‘In the old socialist project the state takes over the market, runs it in favour of the poor instead of the rich, then moves key areas of production out of the market and into a planned economy’. This has been tried but it hasn’t worked.

The state’s future role is to create the framework for change.   ‘The new information technology has created a new agent for change; the educated and connected human being. Revolutions in highly complex information driven society will look very different from the revolutions of the 20th century.’

The challenge of the future is between the availability of free and abundant goods (with minimal labour input)  and a system of monopolies, banks and governments trying to keep things private, scarce and commercial. ‘Everything comes down to the struggle between the network and the hierarchy, between old forms of society molded around capitalism and new forms of society that prefigure what comes next’.

The power elites and the financial institutions have a lot at stake. The idea of TINA (there is no alternative) is now under attack. ‘Millions of people are beginning to realize they’ve been sold a dream that they can never live’. There is no ‘trickle down’; growing inequalities are a feature of capitalist societies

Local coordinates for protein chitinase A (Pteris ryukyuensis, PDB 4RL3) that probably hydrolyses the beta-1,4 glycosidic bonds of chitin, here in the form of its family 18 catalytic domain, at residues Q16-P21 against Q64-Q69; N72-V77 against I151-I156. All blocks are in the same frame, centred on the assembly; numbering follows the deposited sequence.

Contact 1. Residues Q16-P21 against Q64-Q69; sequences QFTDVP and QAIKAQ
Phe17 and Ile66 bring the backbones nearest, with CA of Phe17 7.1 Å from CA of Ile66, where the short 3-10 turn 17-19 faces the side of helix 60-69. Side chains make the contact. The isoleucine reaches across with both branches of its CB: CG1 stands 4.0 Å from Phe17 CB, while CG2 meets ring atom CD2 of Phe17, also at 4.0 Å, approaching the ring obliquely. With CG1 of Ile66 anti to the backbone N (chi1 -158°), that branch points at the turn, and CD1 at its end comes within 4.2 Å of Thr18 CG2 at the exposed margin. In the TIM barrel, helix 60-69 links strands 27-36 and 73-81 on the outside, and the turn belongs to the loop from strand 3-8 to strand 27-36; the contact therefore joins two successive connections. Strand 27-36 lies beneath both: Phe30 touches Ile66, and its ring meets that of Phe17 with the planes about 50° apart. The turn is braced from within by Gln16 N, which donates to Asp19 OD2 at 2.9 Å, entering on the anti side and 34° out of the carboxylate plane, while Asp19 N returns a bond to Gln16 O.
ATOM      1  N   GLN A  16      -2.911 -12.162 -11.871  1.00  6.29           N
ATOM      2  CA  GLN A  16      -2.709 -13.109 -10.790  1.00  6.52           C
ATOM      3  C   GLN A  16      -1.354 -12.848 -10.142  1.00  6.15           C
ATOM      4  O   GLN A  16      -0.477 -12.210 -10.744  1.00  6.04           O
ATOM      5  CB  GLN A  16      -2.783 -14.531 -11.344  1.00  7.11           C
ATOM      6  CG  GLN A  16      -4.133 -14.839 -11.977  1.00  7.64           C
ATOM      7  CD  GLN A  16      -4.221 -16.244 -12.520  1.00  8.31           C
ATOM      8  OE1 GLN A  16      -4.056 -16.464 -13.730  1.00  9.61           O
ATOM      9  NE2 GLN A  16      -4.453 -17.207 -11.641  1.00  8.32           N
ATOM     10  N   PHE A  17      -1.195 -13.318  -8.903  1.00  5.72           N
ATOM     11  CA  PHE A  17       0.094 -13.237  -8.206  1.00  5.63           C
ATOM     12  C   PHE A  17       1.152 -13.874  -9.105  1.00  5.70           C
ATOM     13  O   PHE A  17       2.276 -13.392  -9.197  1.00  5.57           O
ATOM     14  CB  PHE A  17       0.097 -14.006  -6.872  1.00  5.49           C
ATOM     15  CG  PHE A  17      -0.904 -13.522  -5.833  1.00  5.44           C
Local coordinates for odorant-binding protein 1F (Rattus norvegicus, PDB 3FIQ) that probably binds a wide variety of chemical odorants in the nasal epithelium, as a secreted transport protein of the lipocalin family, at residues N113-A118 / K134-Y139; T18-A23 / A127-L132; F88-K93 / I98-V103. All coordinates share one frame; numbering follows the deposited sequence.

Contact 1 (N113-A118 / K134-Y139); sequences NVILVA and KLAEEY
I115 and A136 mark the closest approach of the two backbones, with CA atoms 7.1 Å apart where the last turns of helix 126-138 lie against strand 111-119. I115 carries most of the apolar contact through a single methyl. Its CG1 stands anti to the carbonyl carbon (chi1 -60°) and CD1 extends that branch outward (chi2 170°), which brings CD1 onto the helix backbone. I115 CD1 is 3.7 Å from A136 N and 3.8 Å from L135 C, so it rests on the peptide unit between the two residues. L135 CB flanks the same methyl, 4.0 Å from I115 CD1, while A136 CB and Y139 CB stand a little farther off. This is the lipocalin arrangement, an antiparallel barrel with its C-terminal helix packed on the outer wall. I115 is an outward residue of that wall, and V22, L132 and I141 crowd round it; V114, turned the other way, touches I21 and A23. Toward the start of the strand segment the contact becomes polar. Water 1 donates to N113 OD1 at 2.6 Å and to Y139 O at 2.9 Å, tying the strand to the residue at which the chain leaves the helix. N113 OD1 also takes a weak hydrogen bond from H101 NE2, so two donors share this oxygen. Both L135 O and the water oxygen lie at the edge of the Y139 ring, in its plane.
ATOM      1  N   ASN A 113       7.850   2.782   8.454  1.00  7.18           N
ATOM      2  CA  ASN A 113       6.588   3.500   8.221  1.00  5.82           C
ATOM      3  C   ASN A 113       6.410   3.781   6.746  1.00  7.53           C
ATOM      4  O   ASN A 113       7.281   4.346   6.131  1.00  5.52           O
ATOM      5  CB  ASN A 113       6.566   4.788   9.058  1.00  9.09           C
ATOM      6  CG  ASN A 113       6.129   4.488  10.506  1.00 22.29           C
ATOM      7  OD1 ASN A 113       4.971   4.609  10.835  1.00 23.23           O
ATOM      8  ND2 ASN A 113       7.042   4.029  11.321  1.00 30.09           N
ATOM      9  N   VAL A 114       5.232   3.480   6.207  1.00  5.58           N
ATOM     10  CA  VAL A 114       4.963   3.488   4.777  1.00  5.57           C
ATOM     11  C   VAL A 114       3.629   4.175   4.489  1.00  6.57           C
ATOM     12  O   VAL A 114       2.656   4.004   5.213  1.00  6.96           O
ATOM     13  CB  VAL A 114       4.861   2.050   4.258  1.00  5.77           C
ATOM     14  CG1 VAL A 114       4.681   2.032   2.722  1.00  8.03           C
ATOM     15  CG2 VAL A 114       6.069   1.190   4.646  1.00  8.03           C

In his book Mason writes that  in the decades after WW2  prosperity was the result of state ownership and control. It was an era that resulted in technological changes and the spreading of best practices. This came to a halt with the oil shocks of the 70s and with President Nixon removing the gold standard for the dollar.

This was the beginning of neo-liberalism – Thatcher, Reagan and in New Zealand ‘Rogernomics resulting in the dis empowerment of worker unions and the rise of business elites and corporate domination.

Mason’s book is premised on the concept of cycles of political change in power structures; neo-liberalism is coming to end.

It is Mason's belief that the  new information technology, rather than creating a new and stable form of capitalism, is dissolving it; corroding market mechanisms, eroding property rights and destroying the old relationships between wages, work and profit
Recommends Mason's book

More radically it is leading us towards a post capitalist economy; a move as great as when the financial merchant families replaced the power of the feudal monarchs' ; a change that will redefine the nature of work itself as automation takes effect.

This automation will result in making human labour largely redundant  resulting, for many, more free time than work time  leading to the problem of what to do with the millions of people whose jobs are automated? In this process work will lose its centrality as part of a person’s identity. Networked individuals will increasing become a power for change.

Transitions are always hard to understand as the plot of Downton
Changing times in an earlier era 
Abbey illustrates. The question is how will humans have to change in order for post capitalism to emerge?